Free Speech and Freedom of Expression

Among George Mason University’s greatest strengths are the diversity of its community members and their many viewpoints.  At Mason, we honor the freedom of thought and expression. We understand that an environment where different views can be expressed is an essential component of any great place of higher learning.

What is Free Speech at Mason?

Read Our First Amendment Statement

What is Freedom of Expression at Mason?

George Mason University believes that through active participation in an intellectually and culturally diverse learning community, students will be better prepared to deal with the issues they will face in a rapidly changing and diverse society.

In the presentation of ideas, the University encourages a balanced approach and respect for contrary points of view. Being open to the ideas and opinions of other members of the community will lead to discussion that is characterized by courtesy, mutual respect, and charity.

Congruent with these ideas is the principle that all members of the George Mason University community enjoy the right to freedom of speech and expression.

The right to free speech and expression does not include unlawful activity or activity which endangers or threatens to endanger the safety or well-being of any member of the community. Further, it does not include any activity which materially interferes with the education or well-being of other students or the mission of the institution.

It is expected that members of the community will actively participate in programs and activities of the University and will support efforts to foster the identified values of the community. All members of the community are expected to abide by local, state, federal, and international laws.

What is “hate speech”? Is it illegal?

The term “hate speech” does not have a legal definition in the United States, but there are times when speech is considered to be hate speech – speech that attacks a person or group on basis of attributes such as race, religion, ethnic origin, sexual orientation, and gender identity. This includes the use of social media in expressing such views.  While the university condemns speech of this kind, there is no “hate speech” exception to the First Amendment.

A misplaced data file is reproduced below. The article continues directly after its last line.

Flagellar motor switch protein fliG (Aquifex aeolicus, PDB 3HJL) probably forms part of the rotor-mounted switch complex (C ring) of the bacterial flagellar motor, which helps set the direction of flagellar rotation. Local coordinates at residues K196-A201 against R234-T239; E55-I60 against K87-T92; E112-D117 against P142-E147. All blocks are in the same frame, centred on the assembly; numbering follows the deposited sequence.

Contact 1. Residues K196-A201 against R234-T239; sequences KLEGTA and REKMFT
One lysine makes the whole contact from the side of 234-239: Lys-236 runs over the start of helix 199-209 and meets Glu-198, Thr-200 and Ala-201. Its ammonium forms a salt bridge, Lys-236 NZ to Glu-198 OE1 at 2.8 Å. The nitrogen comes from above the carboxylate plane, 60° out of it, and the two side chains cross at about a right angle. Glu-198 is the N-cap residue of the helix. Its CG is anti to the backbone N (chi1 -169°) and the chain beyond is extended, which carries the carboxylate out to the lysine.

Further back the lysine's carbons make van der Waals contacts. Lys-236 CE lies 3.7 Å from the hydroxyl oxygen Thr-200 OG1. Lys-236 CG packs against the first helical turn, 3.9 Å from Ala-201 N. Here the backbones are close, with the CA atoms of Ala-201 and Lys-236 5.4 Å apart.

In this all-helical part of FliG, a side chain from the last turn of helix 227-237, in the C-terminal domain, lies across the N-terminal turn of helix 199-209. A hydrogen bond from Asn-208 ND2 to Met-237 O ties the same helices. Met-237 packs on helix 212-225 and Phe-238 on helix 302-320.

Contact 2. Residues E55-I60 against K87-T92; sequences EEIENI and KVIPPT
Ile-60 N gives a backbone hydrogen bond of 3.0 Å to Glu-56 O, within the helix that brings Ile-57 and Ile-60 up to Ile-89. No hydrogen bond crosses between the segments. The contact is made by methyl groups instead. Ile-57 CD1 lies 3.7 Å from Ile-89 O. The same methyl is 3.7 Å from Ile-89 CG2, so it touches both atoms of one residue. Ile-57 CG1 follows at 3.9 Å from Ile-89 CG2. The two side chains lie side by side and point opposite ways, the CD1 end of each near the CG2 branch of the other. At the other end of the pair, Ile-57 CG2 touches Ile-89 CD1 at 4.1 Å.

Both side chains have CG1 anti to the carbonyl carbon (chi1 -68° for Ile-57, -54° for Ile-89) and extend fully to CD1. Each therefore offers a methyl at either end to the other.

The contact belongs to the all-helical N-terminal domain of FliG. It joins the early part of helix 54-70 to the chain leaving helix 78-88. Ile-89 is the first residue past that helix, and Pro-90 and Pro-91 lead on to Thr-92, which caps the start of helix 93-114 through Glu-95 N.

Even though there is a First Amendment right to say something doesn’t mean that it should be said. The First Amendment protects a right to say hateful things, but as a campus we strive to be a community where everyone chooses to express care for members of our Mason community and never choose to express hate.


Where can free speech occur on campus?

The establishment of Free Speech Zones on any campus is unconstitutional and in violation of specific Virginia Laws at campuses a part of the Commonwealth. Often, here at Mason, the area in the North Plaza (near the clock tower) is used as a popular location for free speech to occur.  As a reminder, Mason is providing the location for free speech to occur, but the content of the speech and the event itself are not sponsored by the University. 

I believe my free speech has been disrupted, what can I do?

One of the ways we honor our motto “Freedom and Learning” is by serving as a marketplace for ideas. This means Mason will not hinder its members from the ability to engage in free speech and express ideas and viewpoints, including those considered unpopular and that conflict with the values of our university. If you feel that you First Amendments right were impaired, then you have the right to report this to the University through the Free Speech complaint form.

What if I become the target of, or witness, a hate crime or hate-motivated act? How can I report it?

Students, staff, faculty, and visitors are encouraged to immediately report a specific incident or act of intolerance, hate, harassment or exclusion through the bias incident reporting form.